For other water sounds and music, and for more Virginia water information, visit our Web site at, or call us at (540) 231-5463.  From the Virginia Water Resources Research Center in Blacksburg, I’m Alan Raflo, thanking you for listening, and wishing you health, wisdom, and good water.


The James River at Richmond was recorded on February 17, 2014, at Brown’s Island; thanks to Michael Martz for providing that sound.   The James at Lynchburg was recorded June 15, 2013, at Percival’s Island; and Craig Creek was recorded on April 26, 2015, in Montgomery County.

“Wandering Boots” (track and 2013 album) are copyright by Chamomile and Whiskey and by County Wide Records, used with permission of Chamomile and Whiskey.  More information about Chamomile and Whiskey, a group based in Charlottesville and Nelson County, Va., is available online at  Information about Charlottesville-based County Wide Records is available online at

Thanks to Dr. Luke Juran, in the Virginia Tech Department of Geography, for his help with developing the ideas and content for this episode.


James River downstream of Richmond, Va., June 22, 2017.  In the distance is the Interstate 295 bridge.
James River at Lynchburg, Va., June 15, 2013.
Craig Creek in Montgomery County, Va., April 26, 2015.


Used in Audio

Encyclopedia Britannica, “Geography,” by Ron Johnson, online at

David Hackett Fischer and James C. Kelly, Bound Away: Virginia and the Westward Movement, University Press of Virginia, Charlottesville, 2000.

Sarah L. Holloway, Stephen P. Rice, and Gill Valentine, Key Concepts in Geography, Sage Publications, London, 2003.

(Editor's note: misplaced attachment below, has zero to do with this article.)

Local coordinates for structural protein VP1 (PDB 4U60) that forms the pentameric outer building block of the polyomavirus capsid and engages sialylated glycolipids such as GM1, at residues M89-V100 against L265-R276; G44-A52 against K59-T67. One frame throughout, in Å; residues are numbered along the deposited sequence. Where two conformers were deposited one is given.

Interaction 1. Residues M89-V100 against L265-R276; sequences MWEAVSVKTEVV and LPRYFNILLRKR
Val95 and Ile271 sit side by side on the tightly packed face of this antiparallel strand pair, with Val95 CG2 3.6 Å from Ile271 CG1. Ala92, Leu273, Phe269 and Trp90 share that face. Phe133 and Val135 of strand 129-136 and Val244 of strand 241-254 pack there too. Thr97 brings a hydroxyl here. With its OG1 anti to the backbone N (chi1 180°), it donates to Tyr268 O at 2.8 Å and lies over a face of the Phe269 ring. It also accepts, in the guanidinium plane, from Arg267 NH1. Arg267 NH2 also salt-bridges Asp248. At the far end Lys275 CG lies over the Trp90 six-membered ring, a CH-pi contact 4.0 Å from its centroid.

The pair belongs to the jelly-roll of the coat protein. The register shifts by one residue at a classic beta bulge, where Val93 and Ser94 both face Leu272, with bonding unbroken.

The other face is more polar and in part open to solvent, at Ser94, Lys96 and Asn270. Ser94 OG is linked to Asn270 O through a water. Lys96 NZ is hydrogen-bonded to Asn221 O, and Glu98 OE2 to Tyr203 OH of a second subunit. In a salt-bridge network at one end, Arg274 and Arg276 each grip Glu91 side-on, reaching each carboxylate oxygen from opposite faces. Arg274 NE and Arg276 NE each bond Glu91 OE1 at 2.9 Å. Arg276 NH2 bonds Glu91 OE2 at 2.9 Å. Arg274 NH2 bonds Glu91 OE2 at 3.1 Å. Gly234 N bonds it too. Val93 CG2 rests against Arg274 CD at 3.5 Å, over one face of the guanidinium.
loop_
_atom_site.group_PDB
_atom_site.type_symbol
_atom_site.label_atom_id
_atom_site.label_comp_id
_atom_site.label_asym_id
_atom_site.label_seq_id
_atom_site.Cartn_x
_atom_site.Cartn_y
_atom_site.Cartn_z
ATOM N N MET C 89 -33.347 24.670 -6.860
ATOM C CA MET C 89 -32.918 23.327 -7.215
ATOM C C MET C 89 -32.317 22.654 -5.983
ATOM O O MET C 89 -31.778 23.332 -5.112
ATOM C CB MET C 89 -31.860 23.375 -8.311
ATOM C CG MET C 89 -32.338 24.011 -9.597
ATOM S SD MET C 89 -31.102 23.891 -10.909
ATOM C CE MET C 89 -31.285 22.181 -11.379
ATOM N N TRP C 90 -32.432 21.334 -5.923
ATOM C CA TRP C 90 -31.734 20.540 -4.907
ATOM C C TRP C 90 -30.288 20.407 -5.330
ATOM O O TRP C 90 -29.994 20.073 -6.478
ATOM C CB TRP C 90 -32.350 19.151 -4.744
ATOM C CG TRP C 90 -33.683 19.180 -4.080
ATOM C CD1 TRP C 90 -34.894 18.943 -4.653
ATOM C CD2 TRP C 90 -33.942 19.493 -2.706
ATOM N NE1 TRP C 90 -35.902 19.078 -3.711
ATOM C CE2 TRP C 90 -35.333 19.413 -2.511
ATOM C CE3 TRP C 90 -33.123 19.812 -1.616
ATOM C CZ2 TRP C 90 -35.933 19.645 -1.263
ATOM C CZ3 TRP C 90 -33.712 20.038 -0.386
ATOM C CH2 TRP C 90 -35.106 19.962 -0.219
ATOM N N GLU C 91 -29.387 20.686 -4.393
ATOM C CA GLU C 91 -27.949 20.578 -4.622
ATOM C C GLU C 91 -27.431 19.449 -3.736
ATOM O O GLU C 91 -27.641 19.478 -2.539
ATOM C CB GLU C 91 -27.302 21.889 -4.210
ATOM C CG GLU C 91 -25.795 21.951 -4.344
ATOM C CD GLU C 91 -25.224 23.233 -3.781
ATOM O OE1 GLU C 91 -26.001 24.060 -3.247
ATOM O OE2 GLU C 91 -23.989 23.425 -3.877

Oxford Dictionaries, “Geography,” online at

For More Information about the Science and Study of Geography
National Geographic Society, Geography for Life: National Geography Standards, 2nd Edition (2012).  Informatiom about this work is available online at

For More Information about Virginia’s Water-related Geography
“Hydrologic Unit Geography,” Virginia Department of Conservation and Recreation, online at  This site provides detailed information on how watersheds are designated, plus access to interactive maps of Virginia’s watersheds.

“Surf Your Watershed,” U.S. Environmental Protection Agency (EPA), online at  This site allows users to locate watersheds and watershed information across the United States.

“Water Resources of Virginia,” U.S. Geological Survey, online at  This is the home page for the U.S. Geological Survey’s Virginia Water Science Center.


The “five themes of geography” is a widely used framework of the major concepts that modern geography addresses.  According to the National Geographic Society, “Education/Frequently Asked Questions,” online at, the five themes are location, place, human-environment interaction, movement, and regions.